It sounds like something out of Norse mythology, but new evidence suggests that all complex life on Earth, including humans, might have evolved from Asgard – a large group of microbes that were once found all over the world.
These microbes have been named Loki, Thor, Odin, and Heimdall, after the gods of Norse mythology, and a new study suggests that they could be part of the family tree from which we all evolved. These Asgard microbes might even be our oldest ancestors.
The debate over how complex life started on Earth has been raging for centuries. On our planet, there are three kingdoms of life: bacteria, archaea (which includes thermophiles and other extremophiles), and eukaryotes.
We belong to that third kingdom, the eukaryotes, along with all other multicellular life, including animals, fungi, and protists. Not only are eukaryotes more complex than the other two kingdoms, we’re also a lot newer.
While bacteria and archaea both seem to have arisen around 3.7 billion years ago – not too long after the planet was created – it was roughly another 1.5 billion years or so before eukaryotes appeared, and no one is quite sure where they came from.
The leading hypothesis is that, at some point, an archaea host took up a bacterium, and the symbiotic relationship between the two ultimately led to eukaryotes.
That bacterium is suspected to belong to a class called alphaproteobacteria, which, over time, ended up becoming mitochondria – the ‘powerhouse’ of the cell.
But, until recently, no one had any idea about the archaea species that swallowed this bacteria.
And that’s important, because the big, lingering, question is this: was it a primitive archaeon that took on the bacterium, or had the archaeon already become more complex? Was this symbiosis the cause of eukaryotism, or a consequence of it?
That’s an important question, because the answer will ultimately tell us where we came from. And we might finally be getting closer to figuring it out.
The first clue came in 2015, when Thijs Ettema from Uppsala University in Sweden discovered a new type of archaean called Lokiarchaeota – or Loki for short – in sediment at the bottom of the ocean between Greenland and Norway.
They didn’t actually find any of these microbe cells themselves, but they discovered traces of its DNA at depths of 2,300 metres (7,545 feet), and an analysis of their genome revealed that they were the closest living relatives of all eukaryotes, as Ed Yong reports for The Atlantic.
Then, last year, a team from the University of Texas in Austin found traces of DNA from a closely related archaeon, which they called Thorarchaeota (or Thor), in North Carolina.
Now, in a paper published this week in Nature, a collaboration between Ettema, the Texan team, and other researchers from around the world, has found the DNA of even more of Loki’s relatives in some of the most remote corners of the world, including Yellowstone National Park, deep-sea vents near Japan, and a hot spring in New Zealand.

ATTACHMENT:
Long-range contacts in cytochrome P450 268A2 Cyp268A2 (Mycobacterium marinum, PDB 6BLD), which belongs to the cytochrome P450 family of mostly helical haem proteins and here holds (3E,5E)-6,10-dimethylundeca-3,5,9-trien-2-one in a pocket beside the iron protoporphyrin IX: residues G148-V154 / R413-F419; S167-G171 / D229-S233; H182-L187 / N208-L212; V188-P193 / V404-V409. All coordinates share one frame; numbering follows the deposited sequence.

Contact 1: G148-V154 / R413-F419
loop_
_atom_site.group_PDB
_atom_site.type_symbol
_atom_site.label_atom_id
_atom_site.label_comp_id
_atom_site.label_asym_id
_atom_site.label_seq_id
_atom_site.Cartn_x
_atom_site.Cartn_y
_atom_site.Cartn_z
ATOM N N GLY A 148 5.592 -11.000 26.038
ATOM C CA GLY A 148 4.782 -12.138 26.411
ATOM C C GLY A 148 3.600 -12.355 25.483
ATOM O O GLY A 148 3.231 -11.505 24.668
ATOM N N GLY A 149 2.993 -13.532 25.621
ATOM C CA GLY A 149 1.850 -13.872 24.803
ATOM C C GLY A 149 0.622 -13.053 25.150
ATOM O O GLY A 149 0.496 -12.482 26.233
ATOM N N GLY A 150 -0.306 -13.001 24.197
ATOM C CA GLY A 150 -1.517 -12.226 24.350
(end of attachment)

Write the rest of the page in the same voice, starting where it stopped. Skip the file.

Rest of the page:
In addition to Loki and Thor, these latest discoveries are enough to classify a whole new ‘superphylum’, which the researchers have called Asgard – and they say we either evolved directly from it, or from very close relatives.
“By using new methods to obtain genome data from microbes that cannot be grown in the laboratory, we identified a new archaeal group that is related to the host cell from which eukaryotic cells evolved,” said Ettema.
“These are very exciting times.”
Finding the DNA of these microbes was significant, but the real surprise came when the team studied their genes in more detail, and discovered some unexpected complexity.
Many genes within the Asgard species were previously thought to be unique to eukaryotes, such as genes for building and remodelling internal skeletons, and transporting molecules around cellular compartments.
That might sound like these archaea were already well on their way to becoming eukaryotes before they swallowed a bacterium, but the team suggests it’s not so clear cut – all of these genes were found scattered throughout the four Asgard archeas, and none of them had the full set.
“These archaea were somehow primed to become complex,” said one of the team, Anja Spang from Uppsala University. “However, the picture is far from being clear on exactly how this could have happened.”
What’s really holding up the research now is that, so far, no one has been able to see any of the Asgard archaea in the flesh, so to speak – they’re still only known from their DNA.
And that’s what the team is now working on – heading out to remote parts of the world trying to find any trace of the original cells in the sediment record, to get a better idea of how they looked, and how complex the Asgard archaea really were.
“It would be great if we could isolate or grow Asgard cells, and study them under the microscope,” said Ettema.
“I am convinced that this will reveal more important clues about how complex cells evolved. Ultimately, our microbial ancestry will be uncovered.”
We’ll be following the progress closely, so watch this space.
The research has been published in Nature.